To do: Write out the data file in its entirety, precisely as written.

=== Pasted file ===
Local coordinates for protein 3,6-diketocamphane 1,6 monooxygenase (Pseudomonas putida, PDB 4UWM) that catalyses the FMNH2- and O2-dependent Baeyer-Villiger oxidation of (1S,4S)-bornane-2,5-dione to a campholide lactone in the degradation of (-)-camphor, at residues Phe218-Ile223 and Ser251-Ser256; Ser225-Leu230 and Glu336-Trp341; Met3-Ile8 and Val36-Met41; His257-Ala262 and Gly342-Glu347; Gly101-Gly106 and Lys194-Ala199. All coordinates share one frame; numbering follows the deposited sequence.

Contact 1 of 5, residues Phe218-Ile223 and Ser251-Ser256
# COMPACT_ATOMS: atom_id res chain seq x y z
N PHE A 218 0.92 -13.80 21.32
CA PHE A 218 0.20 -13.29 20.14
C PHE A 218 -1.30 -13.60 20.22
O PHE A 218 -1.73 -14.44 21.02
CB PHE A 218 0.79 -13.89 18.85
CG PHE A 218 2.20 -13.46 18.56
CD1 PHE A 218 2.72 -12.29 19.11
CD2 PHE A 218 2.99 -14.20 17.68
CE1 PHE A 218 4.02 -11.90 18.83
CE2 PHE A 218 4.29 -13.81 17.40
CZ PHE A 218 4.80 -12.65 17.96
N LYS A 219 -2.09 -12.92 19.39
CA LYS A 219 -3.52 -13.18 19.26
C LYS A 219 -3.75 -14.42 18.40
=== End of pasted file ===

Local coordinates for protein 3,6-diketocamphane 1,6 monooxygenase (Pseudomonas putida, PDB 4UWM) that catalyses the FMNH2- and O2-dependent Baeyer-Villiger oxidation of (1S,4S)-bornane-2,5-dione to a campholide lactone in the degradation of (-)-camphor, at residues Phe218-Ile223 and Ser251-Ser256; Ser225-Leu230 and Glu336-Trp341; Met3-Ile8 and Val36-Met41; His257-Ala262 and Gly342-Glu347; Gly101-Gly106 and Lys194-Ala199. All coordinates share one frame; numbering follows the deposited sequence.

Contact 1 of 5, residues Phe218-Ile223 and Ser251-Ser256
# COMPACT_ATOMS: atom_id res chain seq x y z
N PHE A 218 0.92 -13.80 21.32
CA PHE A 218 0.20 -13.29 20.14
C PHE A 218 -1.30 -13.60 20.22
O PHE A 218 -1.73 -14.44 21.02
CB PHE A 218 0.79 -13.89 18.85
CG PHE A 218 2.20 -13.46 18.56
CD1 PHE A 218 2.72 -12.29 19.11
CD2 PHE A 218 2.99 -14.20 17.68
CE1 PHE A 218 4.02 -11.90 18.83
CE2 PHE A 218 4.29 -13.81 17.40
CZ PHE A 218 4.80 -12.65 17.96
N LYS A 219 -2.09 -12.92 19.39
CA LYS A 219 -3.52 -13.18 19.26
C LYS A 219 -3.75 -14.42 18.40